Measuring business performance.

What are the best ways to assess your firm’s performance?

Changing market conditions make it more important than ever to measure your business’ performance on a regular basis.

The impact caused by recent events, such as the vote to leave the EU in June 2016 and the snap general election, have added to the uncertainty felt by business owners around the UK.

Knowing your business’ strengths and weaknesses will help you manage your business efficiently.

There are various tools and techniques out there to help you assess the performance of your market, but knowing where to start can be the trickiest obstacle of all.

Finance

One of the biggest challenges is to ensure there is always enough cash to pay expenses when they are due, as running out of cash will threaten the survival of your business.

Cashflow

Regularly reviewing and updating your cashflow forecasts will show the amount of money flowing in and out of your business. This is usually done on a monthly and annual basis.

Comparing your forecasted sales and profits against your costs should enable you to identify any potential problems before they arise.

Profitability

Every business hopes to increase profits as these are the lifeblood of their company. Things to consider include:

  • gross profit margin – total amount after sales but before tax
  • break-even – the volume of sales needed to start making a profit
  • net profits – figure after all overheads, interest and tax deductions
  • return on assets – level of profit in relation to net assets.

Measuring profitability should highlight areas for potential growth or underperforming aspects of your business.

Accounting ratios

Accounting ratios compare one aspect of your business against another.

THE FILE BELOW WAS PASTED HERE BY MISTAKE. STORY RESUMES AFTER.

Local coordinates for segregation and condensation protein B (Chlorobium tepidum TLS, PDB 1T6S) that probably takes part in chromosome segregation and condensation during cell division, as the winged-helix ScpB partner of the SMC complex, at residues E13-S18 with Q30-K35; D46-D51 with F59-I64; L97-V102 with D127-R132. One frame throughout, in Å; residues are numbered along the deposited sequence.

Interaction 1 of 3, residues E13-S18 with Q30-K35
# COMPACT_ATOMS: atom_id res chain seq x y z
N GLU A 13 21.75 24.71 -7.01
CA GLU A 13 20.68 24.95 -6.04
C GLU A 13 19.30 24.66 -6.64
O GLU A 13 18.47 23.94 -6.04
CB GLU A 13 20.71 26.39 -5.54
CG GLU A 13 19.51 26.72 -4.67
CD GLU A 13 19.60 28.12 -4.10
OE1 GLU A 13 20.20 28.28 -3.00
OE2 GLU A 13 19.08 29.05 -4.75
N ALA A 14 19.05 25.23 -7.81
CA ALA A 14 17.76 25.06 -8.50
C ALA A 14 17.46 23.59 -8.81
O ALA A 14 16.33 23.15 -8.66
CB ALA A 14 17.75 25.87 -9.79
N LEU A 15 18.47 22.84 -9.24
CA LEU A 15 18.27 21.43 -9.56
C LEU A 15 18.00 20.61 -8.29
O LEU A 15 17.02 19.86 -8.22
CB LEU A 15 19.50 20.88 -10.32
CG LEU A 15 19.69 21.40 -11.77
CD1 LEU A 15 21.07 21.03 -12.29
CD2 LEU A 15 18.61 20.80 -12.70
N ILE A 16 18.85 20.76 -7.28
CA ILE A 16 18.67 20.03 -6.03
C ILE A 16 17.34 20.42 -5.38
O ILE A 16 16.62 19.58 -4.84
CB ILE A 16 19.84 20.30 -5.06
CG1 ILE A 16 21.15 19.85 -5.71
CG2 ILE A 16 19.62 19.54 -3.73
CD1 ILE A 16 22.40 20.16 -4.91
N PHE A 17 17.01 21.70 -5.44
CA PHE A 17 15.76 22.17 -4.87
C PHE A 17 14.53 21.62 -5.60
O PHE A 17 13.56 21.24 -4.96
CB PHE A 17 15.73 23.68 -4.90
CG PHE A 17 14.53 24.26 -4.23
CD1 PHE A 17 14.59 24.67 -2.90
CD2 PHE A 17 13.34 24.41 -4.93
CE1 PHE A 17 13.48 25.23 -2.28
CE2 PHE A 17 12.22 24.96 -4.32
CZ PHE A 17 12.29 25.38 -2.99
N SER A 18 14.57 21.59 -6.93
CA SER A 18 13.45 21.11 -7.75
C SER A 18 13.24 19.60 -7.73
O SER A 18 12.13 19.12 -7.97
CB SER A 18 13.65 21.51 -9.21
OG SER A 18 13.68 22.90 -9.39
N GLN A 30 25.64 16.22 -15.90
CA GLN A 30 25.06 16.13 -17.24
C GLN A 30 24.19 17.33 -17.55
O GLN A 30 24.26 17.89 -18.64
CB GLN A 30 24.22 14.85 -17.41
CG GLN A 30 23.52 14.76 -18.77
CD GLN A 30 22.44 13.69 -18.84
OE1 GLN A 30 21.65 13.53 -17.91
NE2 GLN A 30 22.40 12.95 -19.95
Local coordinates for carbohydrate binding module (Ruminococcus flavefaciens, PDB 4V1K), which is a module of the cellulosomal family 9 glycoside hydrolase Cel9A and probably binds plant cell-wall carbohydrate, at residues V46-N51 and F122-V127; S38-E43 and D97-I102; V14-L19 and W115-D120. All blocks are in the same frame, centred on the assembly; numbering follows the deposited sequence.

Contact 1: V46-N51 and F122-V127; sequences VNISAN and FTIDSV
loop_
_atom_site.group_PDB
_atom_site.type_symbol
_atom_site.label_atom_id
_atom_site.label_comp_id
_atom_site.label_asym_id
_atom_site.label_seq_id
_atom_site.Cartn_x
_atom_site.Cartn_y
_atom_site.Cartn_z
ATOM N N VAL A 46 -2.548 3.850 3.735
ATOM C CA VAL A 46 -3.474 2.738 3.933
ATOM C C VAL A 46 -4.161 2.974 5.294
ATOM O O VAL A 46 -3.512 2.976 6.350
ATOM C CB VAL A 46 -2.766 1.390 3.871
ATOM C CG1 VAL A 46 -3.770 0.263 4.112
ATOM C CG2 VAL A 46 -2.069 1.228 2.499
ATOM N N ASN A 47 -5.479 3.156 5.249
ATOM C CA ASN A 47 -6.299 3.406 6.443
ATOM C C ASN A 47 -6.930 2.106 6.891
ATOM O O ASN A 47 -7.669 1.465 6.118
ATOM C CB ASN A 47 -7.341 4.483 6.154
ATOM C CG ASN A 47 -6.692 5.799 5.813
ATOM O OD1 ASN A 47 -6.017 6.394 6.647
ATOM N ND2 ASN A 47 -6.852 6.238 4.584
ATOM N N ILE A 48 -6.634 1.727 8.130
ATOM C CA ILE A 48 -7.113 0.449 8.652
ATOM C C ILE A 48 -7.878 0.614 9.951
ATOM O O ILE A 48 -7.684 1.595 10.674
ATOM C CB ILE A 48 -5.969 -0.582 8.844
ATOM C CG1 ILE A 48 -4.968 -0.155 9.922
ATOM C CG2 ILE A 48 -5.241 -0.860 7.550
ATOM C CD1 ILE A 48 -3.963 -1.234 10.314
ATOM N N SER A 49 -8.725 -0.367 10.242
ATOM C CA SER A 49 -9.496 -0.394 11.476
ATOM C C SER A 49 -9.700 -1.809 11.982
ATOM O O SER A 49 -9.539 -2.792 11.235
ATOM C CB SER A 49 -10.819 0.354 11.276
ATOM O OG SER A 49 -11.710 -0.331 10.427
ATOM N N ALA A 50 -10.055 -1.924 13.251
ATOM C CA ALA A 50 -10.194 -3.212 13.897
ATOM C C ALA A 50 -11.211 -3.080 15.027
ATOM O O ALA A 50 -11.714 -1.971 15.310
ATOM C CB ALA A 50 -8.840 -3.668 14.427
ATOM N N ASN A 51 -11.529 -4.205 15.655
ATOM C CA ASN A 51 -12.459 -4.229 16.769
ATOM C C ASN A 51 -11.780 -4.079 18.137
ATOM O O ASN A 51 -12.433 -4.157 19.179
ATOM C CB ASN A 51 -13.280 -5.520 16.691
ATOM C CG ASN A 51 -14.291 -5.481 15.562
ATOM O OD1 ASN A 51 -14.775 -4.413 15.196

They make it easier to interpret financial statements by giving you a greater insight into your business’ performance.

The previous list of bullet points can be used in the ratios which measure profitability. Other important ratios to consider include:

  • liquidity ratios – measure your business’ ability to pay debts
  • efficiency ratios – measure how well you are utilising your business assets
  • gearing ratios – measures your business’ financial leverage.

For example, to calculate liquidity ratios you divide current assets by current liabilities.

The result will indicate whether your business has sufficient assets to cover its liabilities at that specific time.

Customers

Retaining existing clients is as important as attracting new customers.

Talking to your customers will tell you if you’re keeping up with their demands and expectations. Even if the feedback is generally positive there may still be areas to improve.

Your sales data would be a good place to start but questionnaires and comment cards can also help identify if your clients are satisfied.

Social media platforms, such as Twitter or Facebook, also offer an accessible opportunity to engage with customers, while a functional website should offer several ways for customers to get in touch.

If your business is performing poorly, clients may take the option to formally complain. But bear in mind many unsatisfied customers will simply switch provider if they’re unhappy.

Engaging with clients can help your enterprise identify how your customers’ needs are changing and where improvements can be made to your products and services, staff or business procedures.

Staff

The more successful your business becomes the more staff you are likely to employ and measuring their performance within the business therefore becomes an important consideration.

Informal meetings, such as one-to-ones, and annual appraisals can offer practical ways to measure and monitor staff performance as well as an individual’s development aspirations.

If workers have specific targets to meet, measuring their performance can be useful.

Sales or marketing targets, productivity figures and profits generated could be tied in with incentives and enable you to ensure your teams are working efficiently.

Another thing to consider is how your staff reflects the identity of your business, particularly if they are dealing with clients on a daily basis. For example, do they adhere to a certain standard in terms of effectively resolving customer queries?

Benchmarking

Benchmarking measures your company’s performance against that of your rivals...please click here to continue reading

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